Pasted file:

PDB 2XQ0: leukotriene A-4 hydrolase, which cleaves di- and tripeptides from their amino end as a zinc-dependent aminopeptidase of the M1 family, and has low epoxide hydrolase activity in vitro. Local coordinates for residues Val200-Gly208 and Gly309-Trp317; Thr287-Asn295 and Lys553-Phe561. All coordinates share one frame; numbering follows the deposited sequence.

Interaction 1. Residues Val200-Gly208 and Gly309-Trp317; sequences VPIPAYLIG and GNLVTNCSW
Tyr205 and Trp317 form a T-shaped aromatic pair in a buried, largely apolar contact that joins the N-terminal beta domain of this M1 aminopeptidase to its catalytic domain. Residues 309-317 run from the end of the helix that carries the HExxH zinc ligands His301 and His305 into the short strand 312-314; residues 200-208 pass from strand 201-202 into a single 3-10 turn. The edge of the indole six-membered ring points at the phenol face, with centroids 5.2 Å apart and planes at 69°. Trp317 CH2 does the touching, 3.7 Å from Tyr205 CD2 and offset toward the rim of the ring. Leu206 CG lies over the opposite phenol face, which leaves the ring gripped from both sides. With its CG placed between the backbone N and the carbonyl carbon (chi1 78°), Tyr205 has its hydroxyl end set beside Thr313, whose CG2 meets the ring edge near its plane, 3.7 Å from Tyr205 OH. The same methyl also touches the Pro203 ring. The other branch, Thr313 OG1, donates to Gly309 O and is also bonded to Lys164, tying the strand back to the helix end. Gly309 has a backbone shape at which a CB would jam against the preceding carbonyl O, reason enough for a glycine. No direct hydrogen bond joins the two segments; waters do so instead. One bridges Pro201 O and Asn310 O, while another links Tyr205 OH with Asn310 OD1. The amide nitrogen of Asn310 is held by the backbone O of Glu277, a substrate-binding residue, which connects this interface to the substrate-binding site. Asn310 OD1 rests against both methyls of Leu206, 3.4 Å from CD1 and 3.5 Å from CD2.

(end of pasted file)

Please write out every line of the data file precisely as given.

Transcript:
PDB 2XQ0: leukotriene A-4 hydrolase, which cleaves di- and tripeptides from their amino end as a zinc-dependent aminopeptidase of the M1 family, and has low epoxide hydrolase activity in vitro. Local coordinates for residues Val200-Gly208 and Gly309-Trp317; Thr287-Asn295 and Lys553-Phe561. All coordinates share one frame; numbering follows the deposited sequence.

Interaction 1. Residues Val200-Gly208 and Gly309-Trp317; sequences VPIPAYLIG and GNLVTNCSW
Tyr205 and Trp317 form a T-shaped aromatic pair in a buried, largely apolar contact that joins the N-terminal beta domain of this M1 aminopeptidase to its catalytic domain. Residues 309-317 run from the end of the helix that carries the HExxH zinc ligands His301 and His305 into the short strand 312-314; residues 200-208 pass from strand 201-202 into a single 3-10 turn. The edge of the indole six-membered ring points at the phenol face, with centroids 5.2 Å apart and planes at 69°. Trp317 CH2 does the touching, 3.7 Å from Tyr205 CD2 and offset toward the rim of the ring. Leu206 CG lies over the opposite phenol face, which leaves the ring gripped from both sides. With its CG placed between the backbone N and the carbonyl carbon (chi1 78°), Tyr205 has its hydroxyl end set beside Thr313, whose CG2 meets the ring edge near its plane, 3.7 Å from Tyr205 OH. The same methyl also touches the Pro203 ring. The other branch, Thr313 OG1, donates to Gly309 O and is also bonded to Lys164, tying the strand back to the helix end. Gly309 has a backbone shape at which a CB would jam against the preceding carbonyl O, reason enough for a glycine. No direct hydrogen bond joins the two segments; waters do so instead. One bridges Pro201 O and Asn310 O, while another links Tyr205 OH with Asn310 OD1. The amide nitrogen of Asn310 is held by the backbone O of Glu277, a substrate-binding residue, which connects this interface to the substrate-binding site. Asn310 OD1 rests against both methyls of Leu206, 3.4 Å from CD1 and 3.5 Å from CD2.